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Radiology Forum
August 1999

Quiz Case 1

Author Affiliations
 

R. NICKBRYANMDS. JAMESZINREICHMD

Arch Otolaryngol Head Neck Surg. 1999;125(8):914-915. doi:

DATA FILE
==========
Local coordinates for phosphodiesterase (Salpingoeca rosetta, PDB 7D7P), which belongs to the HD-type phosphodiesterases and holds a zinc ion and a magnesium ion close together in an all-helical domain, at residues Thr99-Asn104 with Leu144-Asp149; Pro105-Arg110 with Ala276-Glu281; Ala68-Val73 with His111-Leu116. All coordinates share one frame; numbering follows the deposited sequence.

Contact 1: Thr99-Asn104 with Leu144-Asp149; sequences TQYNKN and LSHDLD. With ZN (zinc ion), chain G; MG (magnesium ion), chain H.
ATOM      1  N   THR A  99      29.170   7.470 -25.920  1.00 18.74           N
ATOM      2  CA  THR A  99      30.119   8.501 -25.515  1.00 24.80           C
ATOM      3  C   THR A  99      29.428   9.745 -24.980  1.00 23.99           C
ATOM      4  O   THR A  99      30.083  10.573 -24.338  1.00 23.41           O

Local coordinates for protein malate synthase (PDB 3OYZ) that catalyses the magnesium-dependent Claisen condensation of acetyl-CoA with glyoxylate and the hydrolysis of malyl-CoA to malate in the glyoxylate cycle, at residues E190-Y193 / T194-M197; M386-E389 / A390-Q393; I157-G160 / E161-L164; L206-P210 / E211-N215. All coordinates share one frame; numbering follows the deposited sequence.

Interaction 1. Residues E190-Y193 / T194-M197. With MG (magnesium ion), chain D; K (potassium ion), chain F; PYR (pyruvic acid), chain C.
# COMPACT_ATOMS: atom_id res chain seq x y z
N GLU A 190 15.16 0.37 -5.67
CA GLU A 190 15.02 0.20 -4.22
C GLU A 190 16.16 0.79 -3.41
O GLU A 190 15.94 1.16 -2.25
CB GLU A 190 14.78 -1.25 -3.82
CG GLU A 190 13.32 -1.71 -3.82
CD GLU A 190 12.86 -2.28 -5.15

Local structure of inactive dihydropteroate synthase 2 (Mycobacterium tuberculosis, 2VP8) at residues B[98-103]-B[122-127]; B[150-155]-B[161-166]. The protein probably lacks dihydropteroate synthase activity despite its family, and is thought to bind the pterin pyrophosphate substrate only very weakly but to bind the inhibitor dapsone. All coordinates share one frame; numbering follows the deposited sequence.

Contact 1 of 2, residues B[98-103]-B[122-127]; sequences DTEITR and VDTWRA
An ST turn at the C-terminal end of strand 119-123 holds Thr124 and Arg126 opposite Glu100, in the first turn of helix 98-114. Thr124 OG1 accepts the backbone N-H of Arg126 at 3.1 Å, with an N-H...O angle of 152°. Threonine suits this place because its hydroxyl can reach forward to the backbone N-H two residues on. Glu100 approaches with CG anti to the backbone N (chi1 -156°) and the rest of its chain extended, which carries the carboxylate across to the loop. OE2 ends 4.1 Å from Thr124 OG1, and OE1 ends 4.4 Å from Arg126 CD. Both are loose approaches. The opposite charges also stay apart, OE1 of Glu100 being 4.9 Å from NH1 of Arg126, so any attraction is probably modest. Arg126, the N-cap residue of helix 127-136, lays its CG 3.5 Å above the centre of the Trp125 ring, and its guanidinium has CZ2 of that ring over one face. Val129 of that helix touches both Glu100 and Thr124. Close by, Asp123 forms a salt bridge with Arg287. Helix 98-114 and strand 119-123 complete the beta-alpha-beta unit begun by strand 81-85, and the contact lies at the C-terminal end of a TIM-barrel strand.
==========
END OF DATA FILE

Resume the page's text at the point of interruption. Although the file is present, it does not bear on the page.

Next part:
Labyrinthitis ossificans is the pathologic ossification of spaces in the membranous labyrinth that occurs in response to a destructive process.1 Inflammation usually occurs in the perilymphatic spaces, typically sparing the endolymphatic space.2 As early as 2 weeks after the onset of meningitis, fibrosis is present, followed by new bone formation, which may be seen within 2 months.2 While ossification is accompanied by degenerative changes in the stria vascularis and organ of Corti,1 the auditory nerve fibers are retained to a variable degree.3 Labyrinthitis ossificans has several possible causes, including trauma, otosclerosis, and viral infection; the most common cause is bacterial infection of the inner ear resulting in suppurative labyrinthitis. Infection may reach the inner ear by 3 routes: the middle ear, the meninges, or (rarely) hematogenous dissemination.1 Ossification initially develops in the basal turn of the cochlea. In the case of middle ear disease, infection is believed to reach the inner ear via the round window, while with acute bacterial meningitis, infection travels from the subarachnoid space to the scala tympani through the cochlear aqueduct or the internal auditory canal.4

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